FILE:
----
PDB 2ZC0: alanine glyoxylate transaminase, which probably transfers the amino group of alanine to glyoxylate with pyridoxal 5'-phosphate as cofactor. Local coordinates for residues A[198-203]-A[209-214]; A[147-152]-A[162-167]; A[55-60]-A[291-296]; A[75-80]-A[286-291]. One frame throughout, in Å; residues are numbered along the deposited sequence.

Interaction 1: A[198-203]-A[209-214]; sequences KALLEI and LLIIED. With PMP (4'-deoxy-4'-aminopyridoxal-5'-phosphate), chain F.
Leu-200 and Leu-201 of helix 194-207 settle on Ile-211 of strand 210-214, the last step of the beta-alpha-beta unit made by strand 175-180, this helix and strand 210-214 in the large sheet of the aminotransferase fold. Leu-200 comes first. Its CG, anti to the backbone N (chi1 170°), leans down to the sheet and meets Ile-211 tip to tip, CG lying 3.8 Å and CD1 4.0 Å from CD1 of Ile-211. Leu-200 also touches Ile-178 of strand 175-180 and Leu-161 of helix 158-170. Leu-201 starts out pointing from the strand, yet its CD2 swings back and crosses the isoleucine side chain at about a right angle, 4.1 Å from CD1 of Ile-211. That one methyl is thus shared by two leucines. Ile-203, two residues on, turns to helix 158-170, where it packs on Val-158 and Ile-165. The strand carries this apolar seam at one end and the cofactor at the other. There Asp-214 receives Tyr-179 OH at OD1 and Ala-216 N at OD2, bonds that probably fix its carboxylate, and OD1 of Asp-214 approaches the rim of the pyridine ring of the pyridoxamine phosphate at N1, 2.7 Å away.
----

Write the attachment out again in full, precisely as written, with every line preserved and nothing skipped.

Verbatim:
PDB 2ZC0: alanine glyoxylate transaminase, which probably transfers the amino group of alanine to glyoxylate with pyridoxal 5'-phosphate as cofactor. Local coordinates for residues A[198-203]-A[209-214]; A[147-152]-A[162-167]; A[55-60]-A[291-296]; A[75-80]-A[286-291]. One frame throughout, in Å; residues are numbered along the deposited sequence.

Interaction 1: A[198-203]-A[209-214]; sequences KALLEI and LLIIED. With PMP (4'-deoxy-4'-aminopyridoxal-5'-phosphate), chain F.
Leu-200 and Leu-201 of helix 194-207 settle on Ile-211 of strand 210-214, the last step of the beta-alpha-beta unit made by strand 175-180, this helix and strand 210-214 in the large sheet of the aminotransferase fold. Leu-200 comes first. Its CG, anti to the backbone N (chi1 170°), leans down to the sheet and meets Ile-211 tip to tip, CG lying 3.8 Å and CD1 4.0 Å from CD1 of Ile-211. Leu-200 also touches Ile-178 of strand 175-180 and Leu-161 of helix 158-170. Leu-201 starts out pointing from the strand, yet its CD2 swings back and crosses the isoleucine side chain at about a right angle, 4.1 Å from CD1 of Ile-211. That one methyl is thus shared by two leucines. Ile-203, two residues on, turns to helix 158-170, where it packs on Val-158 and Ile-165. The strand carries this apolar seam at one end and the cofactor at the other. There Asp-214 receives Tyr-179 OH at OD1 and Ala-216 N at OD2, bonds that probably fix its carboxylate, and OD1 of Asp-214 approaches the rim of the pyridine ring of the pyridoxamine phosphate at N1, 2.7 Å away.